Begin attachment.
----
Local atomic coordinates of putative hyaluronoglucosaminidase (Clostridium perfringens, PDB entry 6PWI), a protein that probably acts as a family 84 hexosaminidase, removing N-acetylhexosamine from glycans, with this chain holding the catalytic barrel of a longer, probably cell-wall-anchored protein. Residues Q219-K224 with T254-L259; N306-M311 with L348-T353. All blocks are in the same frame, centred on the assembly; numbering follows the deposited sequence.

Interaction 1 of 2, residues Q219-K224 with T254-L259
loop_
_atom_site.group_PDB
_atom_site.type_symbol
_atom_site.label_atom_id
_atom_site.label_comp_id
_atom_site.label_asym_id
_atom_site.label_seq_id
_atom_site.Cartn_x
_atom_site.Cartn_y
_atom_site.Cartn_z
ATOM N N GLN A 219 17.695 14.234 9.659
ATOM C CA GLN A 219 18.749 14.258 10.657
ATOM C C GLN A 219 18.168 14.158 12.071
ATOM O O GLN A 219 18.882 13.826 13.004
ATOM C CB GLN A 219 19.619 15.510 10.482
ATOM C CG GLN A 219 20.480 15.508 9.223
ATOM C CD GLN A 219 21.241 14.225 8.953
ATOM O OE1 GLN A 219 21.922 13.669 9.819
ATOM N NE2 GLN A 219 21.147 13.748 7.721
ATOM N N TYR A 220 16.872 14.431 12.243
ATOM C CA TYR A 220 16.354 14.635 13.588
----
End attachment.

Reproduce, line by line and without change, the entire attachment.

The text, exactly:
Local atomic coordinates of putative hyaluronoglucosaminidase (Clostridium perfringens, PDB entry 6PWI), a protein that probably acts as a family 84 hexosaminidase, removing N-acetylhexosamine from glycans, with this chain holding the catalytic barrel of a longer, probably cell-wall-anchored protein. Residues Q219-K224 with T254-L259; N306-M311 with L348-T353. All blocks are in the same frame, centred on the assembly; numbering follows the deposited sequence.

Interaction 1 of 2, residues Q219-K224 with T254-L259
loop_
_atom_site.group_PDB
_atom_site.type_symbol
_atom_site.label_atom_id
_atom_site.label_comp_id
_atom_site.label_asym_id
_atom_site.label_seq_id
_atom_site.Cartn_x
_atom_site.Cartn_y
_atom_site.Cartn_z
ATOM N N GLN A 219 17.695 14.234 9.659
ATOM C CA GLN A 219 18.749 14.258 10.657
ATOM C C GLN A 219 18.168 14.158 12.071
ATOM O O GLN A 219 18.882 13.826 13.004
ATOM C CB GLN A 219 19.619 15.510 10.482
ATOM C CG GLN A 219 20.480 15.508 9.223
ATOM C CD GLN A 219 21.241 14.225 8.953
ATOM O OE1 GLN A 219 21.922 13.669 9.819
ATOM N NE2 GLN A 219 21.147 13.748 7.721
ATOM N N TYR A 220 16.872 14.431 12.243
ATOM C CA TYR A 220 16.354 14.635 13.588